Fire Together, Wire Together: Early School Experience

Posted on Feb 11, 2010 in Featured, Learning, Parenting | 3 comments

This is Part V of the series Kindergarten Considerations. In this series I am discussing (and wrestling with) the considerations behind the seemingly innocuous decision of where to send my four year old son to school. I promise to share my thoughts on some of our specific options in Part VI. I can’t promise to tell you what we decide because I still have no idea.

I’ve been struggling a lot with some of the ideas that came up in my last post for this series. There’s a part of me that wants not to take the idea of registering Rain for Kindergarten so seriously. There’s a part of me that acknowledges that while public school isn’t the ideal learning environment in my opinion, in most cases it isn’t malevolent either. Many (the majority of?) public school teachers are incredibly dedicated and genuinely interested in their students’ success. I did well in public school myself. It is hard not to sound terribly elitist when claiming that public school isn’t good enough for our family. I can imagine the unspoken retort: “It was good enough for all of us and we all turned out fine. Get over yourself.”

But I have to balance all of this with the undeniable fact that we are indeed shaped by our experiences.

There’s a saying in psychology that neurons that fire together, wire together. Keep in mind that this is a layman’s description (I’m no psychologist) but what this means is that when we do something like painting or math for instance, neurons in certain centres of our brain fire (release neurotransmitters into the synaptic space between neurons) and activate the neurons next to them to fire as well in a sort of chain reaction. Sometimes these are called pathways. Imagine that the more you practice painting or math, the more times you walk down the pathway, you wear in the trail. It gets easier and easier to walk that pathway: you can put down your machete, you’re no longer stumbling and losing your way. Eventually these neurons that fire together, wire together. They create a strong network that fires in unison. This process happens in everything we do, from practicing a skill to overindulging in emotions like anger, and it actually shapes our brains. Unused pathways whither away. Frequently travelled pathways become like super-highways.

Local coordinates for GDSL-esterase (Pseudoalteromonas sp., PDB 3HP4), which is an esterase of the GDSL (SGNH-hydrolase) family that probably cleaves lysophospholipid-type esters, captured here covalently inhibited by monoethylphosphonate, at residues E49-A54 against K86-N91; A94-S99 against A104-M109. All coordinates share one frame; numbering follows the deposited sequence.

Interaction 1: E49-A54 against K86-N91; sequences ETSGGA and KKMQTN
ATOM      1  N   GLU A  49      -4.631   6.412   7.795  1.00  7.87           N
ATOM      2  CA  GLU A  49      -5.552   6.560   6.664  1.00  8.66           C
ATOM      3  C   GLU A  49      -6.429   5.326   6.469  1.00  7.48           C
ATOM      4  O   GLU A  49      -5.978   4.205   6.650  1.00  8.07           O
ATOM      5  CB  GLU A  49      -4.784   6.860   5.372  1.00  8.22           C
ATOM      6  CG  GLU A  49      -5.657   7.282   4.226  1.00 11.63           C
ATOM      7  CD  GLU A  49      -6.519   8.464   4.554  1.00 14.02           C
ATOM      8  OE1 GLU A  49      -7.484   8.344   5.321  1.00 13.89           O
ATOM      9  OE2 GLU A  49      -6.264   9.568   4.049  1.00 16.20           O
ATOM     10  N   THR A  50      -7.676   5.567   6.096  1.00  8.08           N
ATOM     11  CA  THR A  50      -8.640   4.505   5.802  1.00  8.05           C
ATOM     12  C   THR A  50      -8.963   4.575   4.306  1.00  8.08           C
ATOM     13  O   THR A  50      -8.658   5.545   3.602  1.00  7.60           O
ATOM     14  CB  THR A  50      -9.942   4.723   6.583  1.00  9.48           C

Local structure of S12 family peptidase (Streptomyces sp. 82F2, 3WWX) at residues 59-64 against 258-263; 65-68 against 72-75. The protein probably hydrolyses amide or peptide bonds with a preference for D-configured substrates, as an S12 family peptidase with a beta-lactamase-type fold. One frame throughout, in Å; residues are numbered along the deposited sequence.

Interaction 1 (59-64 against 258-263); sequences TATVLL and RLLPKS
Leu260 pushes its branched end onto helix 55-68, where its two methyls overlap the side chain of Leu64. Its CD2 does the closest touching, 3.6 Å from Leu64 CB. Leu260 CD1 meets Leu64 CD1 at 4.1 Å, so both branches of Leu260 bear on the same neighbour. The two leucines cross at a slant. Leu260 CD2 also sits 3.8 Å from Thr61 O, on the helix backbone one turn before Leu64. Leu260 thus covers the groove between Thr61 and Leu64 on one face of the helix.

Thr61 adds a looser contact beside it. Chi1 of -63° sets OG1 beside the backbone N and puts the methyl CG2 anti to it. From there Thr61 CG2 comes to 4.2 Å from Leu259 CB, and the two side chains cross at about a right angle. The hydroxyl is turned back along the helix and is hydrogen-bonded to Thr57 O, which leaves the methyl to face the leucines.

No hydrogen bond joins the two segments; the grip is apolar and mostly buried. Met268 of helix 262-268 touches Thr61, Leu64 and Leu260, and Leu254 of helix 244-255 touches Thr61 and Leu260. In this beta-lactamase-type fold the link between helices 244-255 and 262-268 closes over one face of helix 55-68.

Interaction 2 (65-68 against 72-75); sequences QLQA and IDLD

Melodie from Breastfeeding Moms Unite left a comment on a recent post in this series that really startled me into thinking about this topic in a new way. I had all of the info to make this leap myself but it wasn’t until I read her comment that it all clicked.

I know that I am a direct product of my education. I am very concrete and literal, and have a need to get things Right. It’s not something I want to pass on to my kids.

I’ve always thought that I did well in school because my brain happens to be organized in the way that the school system is organized. My linear, chronological brain is perfectly in line with a linear, chronological, orderly school system, right? My husband with his right-brain, lateral, spatial thinking is one of the ones who struggles in this set up, right? This is partly true. But wait a minute, according to “neurons that fire together, wire together,” according to Dr. Siegel’s TED talk on how over-emphasis on academics actually changes the architecture of the brain, I am actually a product of our school system.

Yes, I probably had an advantage in the beginning because I do have a preference for linear thinking. But over the years, the school system wore that pathway deeper and deeper into my brain’s structure. I see myself in Melodie’s quote above. I think sheepishly of some of my rigidness, my perfectionism, my inability to go with the flow.